In recent years, folks with a story to tell have turned to Day One, the incredibly popular journaling app for OS X and iOS. Earlier this year, developers Bloom Built introduced Day One 2, which isn’t an upgrade, but rather a completely new application. The previous version now becomes Day One Classic.
So is Day One 2 worth buying all over again? Let’s find out.
Change Is in the Air
There are two big changes in Day One 2: the ability to add multiple journals (up to 10), and the addition of multiple photos per entry (again, as many as 10). To keep things organised, users can now pick from an array of colors to uniquely identify one journal from the other. In another change, users now have the ability to toggle between List, Photo, Map, and Calendar views. You can also sort and find entries quickly through the use of a star, tagging, years, and other filters.
Behind the scenes, Bloom Built has changed how journal entries are backed up and synced. Previously, Day One users had the choice of syncing data through Dropbox, iCloud, or the company’s proprietary service, Day One Sync.
In Day One 2, Day One Sync is the only supported sync service. Bloom Built cites “reliability and security” as the main reasons for discontinuing support for Dropbox and iCloud, stating that the other services “had too many cases of data loss and duplication.”
Day One 2 also includes some minor feature upgrades, including 3D Touch support, custom reminders, and timezone support.
As a long-time Day One user, I never thought I needed multiple journals. The application’s tagging system was all I thought was necessary to organize my daily thoughts. I was wrong.
Having multiple journals, in different colors, has changed how I write. In Day One 2, I organize my thoughts primarily between two journals, Personal, and Work-Related. A third journal, Vacation, is helping me with planning a trip. The application uses this division throughout. For example, one can filter journals via the map or photo viewer.
Visualization is important when telling a story, and the new map screen takes that concept to a new level. Now you can see where you were when making a journal entry. This information proves useful over time as one adds entries.
For example, I tend to journal more when I’m working from Starbucks, rather than from my home office. As a writer, knowing this information is of great importance. It could be that I’m less distracted at Starbucks, which is great to know on days when I’m struggling to find the right words for a story.
Day One 2 on iOS also features a nice little feature called “View Visible Region in Timeline,” which gives you a summary of all entries written within the area on the map. A minor feature, of course, but a good one nonetheless.
All Those Images
In Day One Classic, you’re limited to one image per entry. Imagine being on a family vacation and only allowed to choose one image to represent the experience on any given day. In Day One 2, you can add up to 10 photos for each entry. That family vacation will look so much better now, dont you think?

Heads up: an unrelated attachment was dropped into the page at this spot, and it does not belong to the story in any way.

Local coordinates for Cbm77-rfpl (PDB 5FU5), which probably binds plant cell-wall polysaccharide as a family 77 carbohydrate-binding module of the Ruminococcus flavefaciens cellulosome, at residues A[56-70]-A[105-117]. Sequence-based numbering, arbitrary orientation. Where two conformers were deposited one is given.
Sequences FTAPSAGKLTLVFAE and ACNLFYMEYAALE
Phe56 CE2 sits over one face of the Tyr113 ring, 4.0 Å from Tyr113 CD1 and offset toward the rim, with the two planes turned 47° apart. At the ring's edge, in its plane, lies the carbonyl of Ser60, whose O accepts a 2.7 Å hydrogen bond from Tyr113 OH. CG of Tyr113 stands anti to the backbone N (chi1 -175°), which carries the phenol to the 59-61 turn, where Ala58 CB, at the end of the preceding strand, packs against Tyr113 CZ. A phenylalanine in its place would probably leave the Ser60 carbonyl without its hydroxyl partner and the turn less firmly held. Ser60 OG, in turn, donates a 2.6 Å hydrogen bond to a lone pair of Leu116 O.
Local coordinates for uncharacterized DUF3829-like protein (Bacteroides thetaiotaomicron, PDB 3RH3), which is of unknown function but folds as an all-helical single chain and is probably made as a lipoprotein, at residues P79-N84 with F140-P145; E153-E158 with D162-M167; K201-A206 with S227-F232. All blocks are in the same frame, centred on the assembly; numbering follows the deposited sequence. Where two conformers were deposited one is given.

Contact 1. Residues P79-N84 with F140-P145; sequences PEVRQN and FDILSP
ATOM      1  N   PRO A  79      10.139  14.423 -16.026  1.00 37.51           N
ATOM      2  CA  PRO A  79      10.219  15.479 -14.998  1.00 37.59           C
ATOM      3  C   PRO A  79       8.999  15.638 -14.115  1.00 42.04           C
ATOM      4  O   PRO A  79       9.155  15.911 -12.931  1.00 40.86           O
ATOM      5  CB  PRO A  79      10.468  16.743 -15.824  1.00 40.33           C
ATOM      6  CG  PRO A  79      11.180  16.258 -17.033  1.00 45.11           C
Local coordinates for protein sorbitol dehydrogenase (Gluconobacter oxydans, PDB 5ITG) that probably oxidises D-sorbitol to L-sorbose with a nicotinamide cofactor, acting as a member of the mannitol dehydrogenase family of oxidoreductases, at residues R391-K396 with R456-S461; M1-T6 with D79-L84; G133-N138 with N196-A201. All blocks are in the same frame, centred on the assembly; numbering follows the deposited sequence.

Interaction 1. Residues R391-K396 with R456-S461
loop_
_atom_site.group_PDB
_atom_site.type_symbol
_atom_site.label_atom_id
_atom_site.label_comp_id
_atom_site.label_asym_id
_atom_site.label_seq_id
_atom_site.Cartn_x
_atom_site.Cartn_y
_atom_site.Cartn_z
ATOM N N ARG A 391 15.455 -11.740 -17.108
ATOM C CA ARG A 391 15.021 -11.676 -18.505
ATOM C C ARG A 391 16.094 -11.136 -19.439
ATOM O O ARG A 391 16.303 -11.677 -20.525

One of the things that annoyed me most about Day One Classic was the intermittent appearance of duplicate entries, which occurred with both Dropbox and iCloud as my backup solution. It happened most when using Day One on a new device for the first time.
Duplication is no longer a problem in Day One 2, courtesy of Day One Sync. I’d like to note that my duplicate entries had already disappeared in 2015 when the service first arrived on Day One Classic.
What Hasn’t Changed?
Simplicity was one of the reasons Day One Classic found success. The application received nearly 40 free updates over the course of its product life cycle. Each of these updates enhanced the writing experience but did not change the way to add journal entries.
As we once noted about Day One, “Simple lines and simple fonts, yet great typography make Day One a pleasure on the eye.”
In Day One 2, this simplicity remains. Setting up Day One 2 is effortless, and beginning that first entry couldn’t be more intuitive.
Mac Versus iOS
When Day One 2 launched, I first purchased the iOS version. I waited for a few days before buying the Mac version. The reason for this hesitation was the price disparity between each version.
This price difference is a bit confusing. Other than some minor design differences, both versions are pretty much the same. And while I recognize that Mac applications are usually more expensive than those for iOS, $39.99 is a lot to spend for a new journal program.
Is It Worth It?
Day One 2 is a powerful application that’s pleasant to use. For me, the new features are enough to justify paying for the product again. However, the average user might not feel the same way, especially when the Mac version is $39.99. Fortunately, you can have your cake and eat it too.
You can purchase Day One 2 for iOS and still use Day One Classic on your Mac. Sure, the new features won’t show up on your computer. Your actual journal entries, however, won’t be affected. Just be sure to use Day One Sync for backup purchases, not Dropbox or iCloud. If you favour writing on your iPad or iPhone and simply need occasional access to your journal on a Mac, this is ideal.
Don’t want to upgrade? For now, Day One Classic is still being supported and it’s still available for purchase from the iOS App Store [No Longer Available]. New Mac users, however, must buy Day One 2 on the Mac App Store.
Will you be upgrading to the new Day One?
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